You get truly deep fruit flavors both in the filling and the macaron shells of these raspberry, banana and blueberry macarons. The macaron shells are flavored with freeze dried fruit that’s been blended and sifted to a fine powder.
Pureed fresh fruit is heightened with freeze dried fruit powder in the filling.
Freeze dried fruit comes in packets such as these. Whole Foods has them in all kinds of flavors. The fruit is whole, so I blended them in the food processor and then sifted them so that only a fine powder remained. Any bits that wouldn’t pass the sifter can be saved for the filling.
I wanted one basic recipe where all the ingredients remained constant and by switching out the fruit you would get an entirely different flavor. So I baked three batches of the same recipe starting with raspberry macarons. I also piped each batch into two different size circles using a 1.75-inch template and a smaller version using a 1.25-inch template. Each batch yielded thirty 1.75-inch macaron shells and eighty 1.25-inch macaron shells, for a total of 55 assembled macarons of both sizes. You could probably get even more out of it if you replace the 1.75-inch circles with 1.5-inch ones.
This is the almond meal/flour I use made from blanched almonds. It’s finely ground but you would still have to sift it to take out any large bits. You can make your own almond meal/flour by blending slivered almonds in the food processor. I find it more of a timesaver, though, to use it in this form. Sifting all of the almond meal/flour ahead of time into a canister is also a timesaver as it’s ready to use whenever you need it.
Here are the raspberry macarons. It’s the same procedure as these previous chocolate macarons where you sift and mix the powdered sugar, almond meal/flour and freeze dried fruit powder together, then mix in egg whites to form a paste.
To make the meringue, you then boil sugar and water in a small pan to form a syrup, then slowly pour the hot syrup in a thin stream into egg whites with the mixer on high. You can add a few optional drops of gel food coloring for raspberry or blueberry macarons. Not too much as you still have a chance to add a few drops more later to get it to the shade you want when blending in the meringue with the almond paste. The meringue should then be beaten until you get stiff peaks. If you pull out the whip, the meringue will hold its shape and look like a bird’s beak.
Fold the meringue in three parts into the paste. When all of the meringue has been folded in, the batter should have a smooth flowing consistency. If all the meringue has been mixed in and the batter is still on the thick side, beat an egg white by hand until it looks a bit like shaving cream. Then gently fold in 2 – 3 teaspoons of this extra egg white to slacken the batter. Note this remedy works well in cold weather and will likely be unnecessary in warm climates. You just have to judge whether or not the batter needs it.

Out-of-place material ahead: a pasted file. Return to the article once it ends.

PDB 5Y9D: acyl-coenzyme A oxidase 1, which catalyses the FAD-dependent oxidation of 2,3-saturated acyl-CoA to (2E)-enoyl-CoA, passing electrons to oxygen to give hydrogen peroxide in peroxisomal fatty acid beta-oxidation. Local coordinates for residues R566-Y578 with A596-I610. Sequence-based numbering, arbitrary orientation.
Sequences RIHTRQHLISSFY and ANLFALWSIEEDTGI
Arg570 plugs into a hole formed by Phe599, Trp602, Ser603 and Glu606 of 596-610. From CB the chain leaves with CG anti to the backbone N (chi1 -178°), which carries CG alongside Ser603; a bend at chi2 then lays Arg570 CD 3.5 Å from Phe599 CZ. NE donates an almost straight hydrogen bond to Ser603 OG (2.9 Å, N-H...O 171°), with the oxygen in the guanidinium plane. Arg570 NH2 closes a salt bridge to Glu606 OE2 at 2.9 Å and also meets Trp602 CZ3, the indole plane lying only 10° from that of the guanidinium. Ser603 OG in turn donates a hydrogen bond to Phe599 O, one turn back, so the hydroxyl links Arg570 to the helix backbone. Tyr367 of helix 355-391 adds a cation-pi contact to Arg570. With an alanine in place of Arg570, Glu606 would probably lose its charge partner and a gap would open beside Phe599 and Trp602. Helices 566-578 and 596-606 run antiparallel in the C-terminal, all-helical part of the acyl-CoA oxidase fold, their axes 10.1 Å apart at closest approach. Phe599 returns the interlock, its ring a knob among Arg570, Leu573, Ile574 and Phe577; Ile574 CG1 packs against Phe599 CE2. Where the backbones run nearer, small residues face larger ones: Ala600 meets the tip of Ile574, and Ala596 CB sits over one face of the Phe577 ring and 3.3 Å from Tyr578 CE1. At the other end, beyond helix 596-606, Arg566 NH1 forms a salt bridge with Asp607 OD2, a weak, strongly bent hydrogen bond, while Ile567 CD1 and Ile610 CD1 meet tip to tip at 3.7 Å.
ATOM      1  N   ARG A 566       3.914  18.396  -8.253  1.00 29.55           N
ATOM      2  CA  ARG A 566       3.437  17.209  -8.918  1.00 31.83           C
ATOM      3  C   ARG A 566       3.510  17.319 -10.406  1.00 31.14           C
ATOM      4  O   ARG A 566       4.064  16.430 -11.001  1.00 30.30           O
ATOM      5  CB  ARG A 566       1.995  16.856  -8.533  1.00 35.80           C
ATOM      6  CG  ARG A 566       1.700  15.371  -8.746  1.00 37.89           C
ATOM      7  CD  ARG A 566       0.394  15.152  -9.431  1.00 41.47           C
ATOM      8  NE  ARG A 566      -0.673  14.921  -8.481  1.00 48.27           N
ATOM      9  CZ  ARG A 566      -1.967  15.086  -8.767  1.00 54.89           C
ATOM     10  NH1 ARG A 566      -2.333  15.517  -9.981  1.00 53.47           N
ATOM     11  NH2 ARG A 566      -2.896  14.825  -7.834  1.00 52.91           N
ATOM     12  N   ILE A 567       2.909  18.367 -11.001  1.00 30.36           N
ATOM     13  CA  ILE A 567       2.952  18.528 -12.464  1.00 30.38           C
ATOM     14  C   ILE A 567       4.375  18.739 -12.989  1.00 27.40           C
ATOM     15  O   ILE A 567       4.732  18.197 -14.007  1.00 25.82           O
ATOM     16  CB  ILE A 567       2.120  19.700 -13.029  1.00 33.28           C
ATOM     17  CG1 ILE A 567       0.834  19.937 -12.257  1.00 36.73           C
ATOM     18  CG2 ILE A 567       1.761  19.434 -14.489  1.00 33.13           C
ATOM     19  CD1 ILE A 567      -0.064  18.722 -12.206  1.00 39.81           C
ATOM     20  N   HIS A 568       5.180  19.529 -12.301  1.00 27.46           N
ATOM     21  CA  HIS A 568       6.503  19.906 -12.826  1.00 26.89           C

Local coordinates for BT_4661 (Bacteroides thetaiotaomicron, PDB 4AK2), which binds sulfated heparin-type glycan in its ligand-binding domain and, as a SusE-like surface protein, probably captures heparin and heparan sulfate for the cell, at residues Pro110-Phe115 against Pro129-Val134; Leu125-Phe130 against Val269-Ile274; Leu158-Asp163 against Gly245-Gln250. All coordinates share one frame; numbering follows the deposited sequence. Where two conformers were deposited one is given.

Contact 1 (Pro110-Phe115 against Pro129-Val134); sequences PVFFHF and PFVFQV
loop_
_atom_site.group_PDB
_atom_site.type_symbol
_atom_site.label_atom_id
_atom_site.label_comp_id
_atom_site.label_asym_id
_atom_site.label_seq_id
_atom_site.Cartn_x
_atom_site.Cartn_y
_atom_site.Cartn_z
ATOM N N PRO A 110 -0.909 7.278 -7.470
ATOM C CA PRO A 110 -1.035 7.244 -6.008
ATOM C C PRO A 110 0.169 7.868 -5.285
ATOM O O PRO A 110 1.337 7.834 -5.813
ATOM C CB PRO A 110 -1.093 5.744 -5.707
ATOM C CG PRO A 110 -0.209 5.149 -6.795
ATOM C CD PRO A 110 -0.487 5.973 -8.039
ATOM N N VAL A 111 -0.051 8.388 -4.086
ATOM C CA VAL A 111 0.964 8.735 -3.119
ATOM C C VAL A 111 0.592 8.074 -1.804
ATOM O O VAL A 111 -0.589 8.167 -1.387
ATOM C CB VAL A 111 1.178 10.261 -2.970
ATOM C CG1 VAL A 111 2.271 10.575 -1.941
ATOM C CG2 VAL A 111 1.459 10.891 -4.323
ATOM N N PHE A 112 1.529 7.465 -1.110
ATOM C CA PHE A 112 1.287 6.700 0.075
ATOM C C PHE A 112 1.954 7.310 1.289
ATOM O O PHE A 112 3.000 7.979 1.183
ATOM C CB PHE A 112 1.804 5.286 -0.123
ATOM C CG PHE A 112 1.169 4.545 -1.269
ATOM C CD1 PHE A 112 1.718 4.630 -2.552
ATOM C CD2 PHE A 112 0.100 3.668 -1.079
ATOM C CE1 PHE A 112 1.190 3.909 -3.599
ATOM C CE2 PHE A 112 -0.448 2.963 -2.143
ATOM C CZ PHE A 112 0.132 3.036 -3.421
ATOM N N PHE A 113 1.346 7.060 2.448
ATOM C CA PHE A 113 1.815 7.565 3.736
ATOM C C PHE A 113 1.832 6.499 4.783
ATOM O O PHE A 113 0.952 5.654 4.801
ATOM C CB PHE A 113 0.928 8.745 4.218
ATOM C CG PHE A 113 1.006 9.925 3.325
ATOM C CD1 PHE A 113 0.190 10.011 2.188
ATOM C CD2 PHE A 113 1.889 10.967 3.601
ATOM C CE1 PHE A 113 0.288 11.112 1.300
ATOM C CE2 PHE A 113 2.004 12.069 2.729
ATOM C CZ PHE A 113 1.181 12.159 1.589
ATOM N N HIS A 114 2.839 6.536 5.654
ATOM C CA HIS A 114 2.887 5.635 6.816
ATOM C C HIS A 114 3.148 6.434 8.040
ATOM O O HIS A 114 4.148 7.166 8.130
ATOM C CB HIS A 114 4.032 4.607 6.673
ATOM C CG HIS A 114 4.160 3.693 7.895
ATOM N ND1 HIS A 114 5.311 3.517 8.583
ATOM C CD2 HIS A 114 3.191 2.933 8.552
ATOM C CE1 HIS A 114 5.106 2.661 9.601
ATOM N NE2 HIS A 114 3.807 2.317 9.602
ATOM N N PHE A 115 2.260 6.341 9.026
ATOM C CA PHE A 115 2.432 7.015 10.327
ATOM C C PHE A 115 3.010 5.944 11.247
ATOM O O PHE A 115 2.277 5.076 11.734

When the batter is close to being fully blended, this is the point where you blend in a few more optional drops of gel food coloring, if you want. Then divide the batter among 3 or 4 icing bags. It’s better to spread it among several bags rather than use just 1 or 2 large bags. Fit the icing bag with a medium round tip. I use tip # 12. You can also just snip off the end of the bag if you don’t have an icing tip, but I find that piping without an icing tip results in a less than perfect circle most of the time. Let the piped batter sit for 20 – 30 minutes until the surface forms a skin and is somewhat dry to the touch. The air in the batter will have no place to to escape but at the bottom forming the feet of the macaron shell. Bake the raspberry or blueberry macarons in a 300°F oven for 15 – 17 minutes. For banana macarons, I lowered the temperature to 275°F as I wanted to avoid over browning and still get them dried out at the same time.
These are the larger 1.75-inch sized macarons.
And here are the bite-size macarons at 1.25 inches, so dainty and cute. All three kinds were very fruity and delicious, but if I had to choose I think my favorite was the batch of banana macarons.
Macarons can indeed be a bit fussy. If you want something easier and straightforward, there’s always shortbread cookies. Here are some that I baked in star shapes. Just beat together 1 cup unsalted butter, ¾ cup powdered sugar, ¼ teaspoon salt, ½ teaspoon almond extract and 2 cups of all-purpose flour. Form the dough into a smooth ball and chill, then roll it out and use a cookie cutter to cut out shapes then bake in a 300°F oven for about 10 minutes or until lightly brown. It’s similar to these earlier Uncle Sam and flag cookies, only on a smaller scale.
Choose any one flavor among raspberry, banana or blueberry or make all three over the course of two Saturdays which is what I did. I just stored each batch in the freezer as I made them. Then group the macarons to look like the flag.
Alternatively, you can also switch out the freeze dried fruit with a flavor of your choice.
As another option, here are basic macarons made with French meringue.
It’s great to have as many options as possible. You can also just buy macarons in the bake shop, but that would cost a bit more than if you made them yourself, and making them is actually half the fun.
Enjoy and happy baking! Until next time…
- 246 g finely blanched almond meal/flour (2 ¾ cups + 2 tablespoons)
- 246 g powdered sugar (2 cups + 2 tablespoons + 2 ½ teaspoons)
- 40 g freeze dried fruit, finely processed and sifted (raspberry or blueberry or banana)
- 100 g egg whites at room temperature (3 egg whites)
- 246 g granulated sugar (1 cup + 3 tablespoons)
- 66 g water (1/3 cup)
- 100 g egg whites at room temperature (3 egg whites)